While Deda was talking to me we were standing in front of the entrance of a crummy and bad smelling food store. On its dirty and broken steps where usually a couple of drunks begging for small change to buy a drink. In the smelly dairy department there were no cheeses from Finland and in the meat department with even stronger smell were no sausages from Germany.

The store was never renovated or repaired since the communist revolution, and was known for its personnel cheating with weights while selling products and chronically under-giving the change. When you would say something about it, the employees of the store would gang up on you, start yelling and practically run you out of the store. To call the police was useless, since they used to give the policeman small presents and the peace officers were always on their side.

Another great Deda’s story was about a famous (during his youth) barbershop with the “best in the whole city” men’s hair stylists. At his time the place had a small private bar (free to the clients), newspapers from around the world can be found there, cigars and a host who would entertain clients while they were waiting in deep leather armchairs smoking cigars, reading newspapers and talking about news and politics.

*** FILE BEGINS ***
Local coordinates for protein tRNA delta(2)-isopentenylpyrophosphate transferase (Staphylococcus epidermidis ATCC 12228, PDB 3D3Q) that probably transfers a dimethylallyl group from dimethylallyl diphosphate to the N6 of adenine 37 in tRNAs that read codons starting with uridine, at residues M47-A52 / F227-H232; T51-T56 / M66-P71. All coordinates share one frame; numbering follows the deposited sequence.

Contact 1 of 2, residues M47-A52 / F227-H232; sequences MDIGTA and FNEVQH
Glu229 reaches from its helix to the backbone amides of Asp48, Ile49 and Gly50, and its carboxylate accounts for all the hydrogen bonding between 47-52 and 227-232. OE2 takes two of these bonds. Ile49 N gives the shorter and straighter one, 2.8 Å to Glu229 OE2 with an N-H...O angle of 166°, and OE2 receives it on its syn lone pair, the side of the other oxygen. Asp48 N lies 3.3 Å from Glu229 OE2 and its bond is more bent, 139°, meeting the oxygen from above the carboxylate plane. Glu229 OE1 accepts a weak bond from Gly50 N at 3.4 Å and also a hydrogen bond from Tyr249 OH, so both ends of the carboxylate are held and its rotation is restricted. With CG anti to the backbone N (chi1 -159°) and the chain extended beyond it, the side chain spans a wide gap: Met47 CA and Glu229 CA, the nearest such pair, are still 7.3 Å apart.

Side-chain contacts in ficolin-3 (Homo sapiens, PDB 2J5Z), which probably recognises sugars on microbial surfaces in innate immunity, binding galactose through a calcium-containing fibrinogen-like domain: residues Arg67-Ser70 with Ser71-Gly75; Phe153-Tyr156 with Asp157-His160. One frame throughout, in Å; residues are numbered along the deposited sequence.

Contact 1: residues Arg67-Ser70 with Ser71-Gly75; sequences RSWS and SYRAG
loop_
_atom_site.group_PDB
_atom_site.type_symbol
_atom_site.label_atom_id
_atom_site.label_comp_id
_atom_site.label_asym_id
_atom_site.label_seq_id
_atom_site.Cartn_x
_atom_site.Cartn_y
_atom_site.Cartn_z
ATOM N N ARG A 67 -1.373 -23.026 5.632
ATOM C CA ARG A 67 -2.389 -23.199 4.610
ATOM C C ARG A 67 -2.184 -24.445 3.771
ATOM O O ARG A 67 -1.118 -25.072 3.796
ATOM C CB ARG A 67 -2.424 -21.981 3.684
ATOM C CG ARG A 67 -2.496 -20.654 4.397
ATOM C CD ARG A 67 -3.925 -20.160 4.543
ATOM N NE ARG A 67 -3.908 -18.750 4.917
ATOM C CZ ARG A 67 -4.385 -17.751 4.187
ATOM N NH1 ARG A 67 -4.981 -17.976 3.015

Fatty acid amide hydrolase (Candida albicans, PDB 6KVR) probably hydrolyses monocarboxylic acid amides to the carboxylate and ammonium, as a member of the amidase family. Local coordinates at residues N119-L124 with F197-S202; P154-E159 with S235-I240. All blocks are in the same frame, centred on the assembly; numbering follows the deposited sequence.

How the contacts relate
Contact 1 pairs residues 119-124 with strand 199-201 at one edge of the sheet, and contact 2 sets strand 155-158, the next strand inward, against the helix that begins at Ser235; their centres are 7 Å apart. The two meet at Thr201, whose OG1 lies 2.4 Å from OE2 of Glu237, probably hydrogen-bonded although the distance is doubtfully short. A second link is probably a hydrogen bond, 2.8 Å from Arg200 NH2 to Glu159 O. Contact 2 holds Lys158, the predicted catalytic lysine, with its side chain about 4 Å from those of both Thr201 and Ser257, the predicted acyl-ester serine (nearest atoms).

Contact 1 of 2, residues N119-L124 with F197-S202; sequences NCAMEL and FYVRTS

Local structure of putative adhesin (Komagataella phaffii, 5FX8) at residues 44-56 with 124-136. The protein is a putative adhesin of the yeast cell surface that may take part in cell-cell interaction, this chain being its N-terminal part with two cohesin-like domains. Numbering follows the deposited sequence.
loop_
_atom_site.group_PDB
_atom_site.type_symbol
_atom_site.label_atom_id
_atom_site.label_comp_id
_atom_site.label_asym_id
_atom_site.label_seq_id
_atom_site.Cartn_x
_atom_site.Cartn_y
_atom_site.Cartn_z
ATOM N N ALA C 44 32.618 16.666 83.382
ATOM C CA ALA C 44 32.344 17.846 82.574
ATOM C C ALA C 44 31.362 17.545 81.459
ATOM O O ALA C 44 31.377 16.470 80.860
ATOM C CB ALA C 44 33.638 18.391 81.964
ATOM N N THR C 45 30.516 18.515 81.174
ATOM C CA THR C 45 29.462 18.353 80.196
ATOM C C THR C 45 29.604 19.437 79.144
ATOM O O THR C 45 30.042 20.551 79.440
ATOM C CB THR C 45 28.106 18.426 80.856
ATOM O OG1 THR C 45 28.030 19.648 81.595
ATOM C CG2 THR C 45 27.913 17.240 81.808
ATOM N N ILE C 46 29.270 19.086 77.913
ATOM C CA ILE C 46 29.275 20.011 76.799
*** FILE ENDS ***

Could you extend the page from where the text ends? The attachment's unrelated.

I knew the place pretty well - I used to go there to get haircuts, but my recollection of the place was somehow different. The barbershop in my time had a smell of a gym; there were four half-broken chairs where you would get a haircut, but no cigars, no leather, no host, no free newspapers and above all no talk about politics. God (& Stalin) forbid! The place was cheap, fast, bad haircuts, no complains, no pleasure. We were told during my childhood that haircuts are not for pleasure; it is a necessity like water. And real Socialists shouldn’t think about such things as personal beauty. Real socialists for example love each other not because of the looks, but because of their mutual interests in social issues, their love to the country & willingness to sacrifice everything to the Greater Good of the fatherland. As a matter of fact, we didn’t have hot water during my childhood for about 3-4 months every year. Every time it happened the government called it “prophylactic works”. Probably hot water wasn’t a necessity, but a luxury and as such the citizens of the greatest Socialistic country in the world didn’t need it all the time.